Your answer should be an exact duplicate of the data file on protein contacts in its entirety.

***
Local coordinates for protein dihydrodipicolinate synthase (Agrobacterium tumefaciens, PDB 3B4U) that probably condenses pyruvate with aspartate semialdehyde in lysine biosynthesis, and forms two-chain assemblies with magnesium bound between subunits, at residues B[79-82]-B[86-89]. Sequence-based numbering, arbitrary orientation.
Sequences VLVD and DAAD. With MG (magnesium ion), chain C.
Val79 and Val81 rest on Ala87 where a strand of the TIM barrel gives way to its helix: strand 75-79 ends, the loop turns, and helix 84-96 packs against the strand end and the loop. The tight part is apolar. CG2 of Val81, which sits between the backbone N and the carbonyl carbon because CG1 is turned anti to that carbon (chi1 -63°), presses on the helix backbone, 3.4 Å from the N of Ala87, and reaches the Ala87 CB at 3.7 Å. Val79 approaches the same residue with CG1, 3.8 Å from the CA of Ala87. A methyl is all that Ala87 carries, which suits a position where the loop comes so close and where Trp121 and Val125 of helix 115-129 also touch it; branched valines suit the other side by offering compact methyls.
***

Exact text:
Local coordinates for protein dihydrodipicolinate synthase (Agrobacterium tumefaciens, PDB 3B4U) that probably condenses pyruvate with aspartate semialdehyde in lysine biosynthesis, and forms two-chain assemblies with magnesium bound between subunits, at residues B[79-82]-B[86-89]. Sequence-based numbering, arbitrary orientation.
Sequences VLVD and DAAD. With MG (magnesium ion), chain C.
Val79 and Val81 rest on Ala87 where a strand of the TIM barrel gives way to its helix: strand 75-79 ends, the loop turns, and helix 84-96 packs against the strand end and the loop. The tight part is apolar. CG2 of Val81, which sits between the backbone N and the carbonyl carbon because CG1 is turned anti to that carbon (chi1 -63°), presses on the helix backbone, 3.4 Å from the N of Ala87, and reaches the Ala87 CB at 3.7 Å. Val79 approaches the same residue with CG1, 3.8 Å from the CA of Ala87. A methyl is all that Ala87 carries, which suits a position where the loop comes so close and where Trp121 and Val125 of helix 115-129 also touch it; branched valines suit the other side by offering compact methyls.